A.) What are these percentage numbers based on? Mid-80's, mid-90's. I don't know much about these products, but I do know that no heat transfer can be 97% efficient. Hope they are referring to something else. Look into this. Search on Heat Transfer, read up on the theoretical and practical limits. Then ask this wonderful company how they deemed something to be "x per cent". As you must know, statistics and percentages can lie easily. Especially percentages. Per-cent-of-what? Perhaps the manufacturer will tell you that they deemed the max attainable limit to be X and they reached 97% of that. Do all the manufacturers use the same methods to calculate their claims with?

    B.) Stainless -- what kind? Aluminum -- what kind? Stainless steel can be 304 and 316, aluminum can be anodized and purer than other kinds, etc. What are the guarantees from the manufacturers? And just to link back to the first point, perhaps the 97% numer is linked to the fact that steel is a LOUSY heat transfer agent and so the 97% refers to what might be attainable from steel, and if so, please know that aluminum is a GOOD heat transfer agent, so a smaller percent of a much better number is A-OK.

    Later I may be able to phrase all this more elegantly. Hope this helps.

    David

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    Like an engineer alternety's Avatar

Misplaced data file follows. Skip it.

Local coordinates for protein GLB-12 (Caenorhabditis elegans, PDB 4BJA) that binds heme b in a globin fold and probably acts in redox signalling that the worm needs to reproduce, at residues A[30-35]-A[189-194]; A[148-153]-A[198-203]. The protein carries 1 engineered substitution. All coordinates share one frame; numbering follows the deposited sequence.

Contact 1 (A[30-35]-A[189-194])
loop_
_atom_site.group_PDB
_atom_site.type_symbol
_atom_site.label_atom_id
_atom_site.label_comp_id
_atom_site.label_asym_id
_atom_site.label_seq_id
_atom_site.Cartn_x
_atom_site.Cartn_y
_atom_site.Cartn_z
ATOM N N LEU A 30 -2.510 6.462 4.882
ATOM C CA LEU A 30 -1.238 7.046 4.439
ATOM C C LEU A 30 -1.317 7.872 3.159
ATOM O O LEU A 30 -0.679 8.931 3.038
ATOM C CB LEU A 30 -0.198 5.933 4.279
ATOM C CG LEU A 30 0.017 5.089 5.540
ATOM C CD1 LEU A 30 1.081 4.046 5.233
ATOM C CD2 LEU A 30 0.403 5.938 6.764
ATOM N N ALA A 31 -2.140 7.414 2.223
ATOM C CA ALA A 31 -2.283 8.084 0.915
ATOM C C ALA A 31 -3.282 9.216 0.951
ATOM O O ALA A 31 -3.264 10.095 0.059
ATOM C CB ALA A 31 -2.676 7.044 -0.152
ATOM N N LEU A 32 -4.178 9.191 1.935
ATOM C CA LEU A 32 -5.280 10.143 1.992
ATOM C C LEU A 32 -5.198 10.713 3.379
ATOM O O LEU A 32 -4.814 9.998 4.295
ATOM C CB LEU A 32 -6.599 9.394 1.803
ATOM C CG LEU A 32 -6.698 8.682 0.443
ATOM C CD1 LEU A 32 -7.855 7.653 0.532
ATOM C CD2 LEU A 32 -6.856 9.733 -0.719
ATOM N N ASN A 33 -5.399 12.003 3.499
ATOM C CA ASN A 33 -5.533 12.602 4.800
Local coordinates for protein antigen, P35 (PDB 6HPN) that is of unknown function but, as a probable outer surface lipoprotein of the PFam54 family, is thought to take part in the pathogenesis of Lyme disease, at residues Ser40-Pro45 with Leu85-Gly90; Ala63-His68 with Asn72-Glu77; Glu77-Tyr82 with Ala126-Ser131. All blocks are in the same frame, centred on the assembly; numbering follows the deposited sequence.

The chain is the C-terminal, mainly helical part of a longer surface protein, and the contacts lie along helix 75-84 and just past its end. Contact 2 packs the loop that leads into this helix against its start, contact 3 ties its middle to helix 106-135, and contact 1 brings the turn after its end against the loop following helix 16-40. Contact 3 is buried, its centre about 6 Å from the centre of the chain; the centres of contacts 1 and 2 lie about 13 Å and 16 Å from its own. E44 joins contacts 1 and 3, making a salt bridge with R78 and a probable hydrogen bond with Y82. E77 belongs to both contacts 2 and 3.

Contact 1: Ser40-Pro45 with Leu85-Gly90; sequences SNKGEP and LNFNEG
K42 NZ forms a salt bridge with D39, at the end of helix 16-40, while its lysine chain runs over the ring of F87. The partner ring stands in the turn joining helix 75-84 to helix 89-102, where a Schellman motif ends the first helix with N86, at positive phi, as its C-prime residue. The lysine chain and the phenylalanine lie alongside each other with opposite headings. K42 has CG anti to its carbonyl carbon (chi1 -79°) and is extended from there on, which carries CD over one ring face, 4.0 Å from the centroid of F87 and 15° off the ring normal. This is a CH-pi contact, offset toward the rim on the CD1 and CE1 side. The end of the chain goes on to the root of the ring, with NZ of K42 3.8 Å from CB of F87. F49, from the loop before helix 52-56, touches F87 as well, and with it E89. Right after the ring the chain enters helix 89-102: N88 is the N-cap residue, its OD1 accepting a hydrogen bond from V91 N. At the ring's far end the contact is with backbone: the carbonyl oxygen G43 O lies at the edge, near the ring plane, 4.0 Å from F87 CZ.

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    It is a % of available energy in the fuel transfered to the water. I am not sure why you say heat transfer can not be 100%. With constrained flow alternatives and sufficient temperature differential it can get real close.

    The method in these boilers, as noted earlier in this thread, is to extract the latent heat of vaporization of the water in the exhaust gases.

    Al vs stainless - note the longevity of Al engine blocks. Have you ever had an outdoor grill with a stainless (alloy unknown but probably not great) burner. How did that work out?

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    Retired Defense Industry Engineer jadnashua's Avatar
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    The boilers in discussion here are both in the 94% AFUE range (Weil-McLain Ultra and the Viessman Vitocel). Both are modulating boilers that can throttle down to 20% of their max rating. In doing so, the highly efficient heat exchanger now has 5x the capacity, and actually increases the efficiency to around 97%. All of this requires sensors and electronics. I have faith that it works, the question is for how long, and at what costs? The WM unit uses an aluminum heat exchanger. Baring problems, agreed that AL is a decent performer, but if something did happen (a sensor fail or something) there is much less tolerance to differential heat and warping and being ruined than stainless.

    My current boiler is in the low 80% range, but I doubt it is still in that range, and has been a pain to keep going.
    The Viessman unit has won several rather impressive national awards for their design, they also seem to have a more comprehensive "system" mentality than most of the US manufacturers (although this unit is made mostly in Connecticut). The Europeans have been subject to much higher heating costs than we have for decades, and as a result spent much more research on high efficiency.

    Still looking for people with long-term experience and their thoughts.
    Jim DeBruycker
    Important note - I'm not a pro
    Retired Defense Industry Engineer; Schluter 2.5-day Workshop Completed 2013, 2014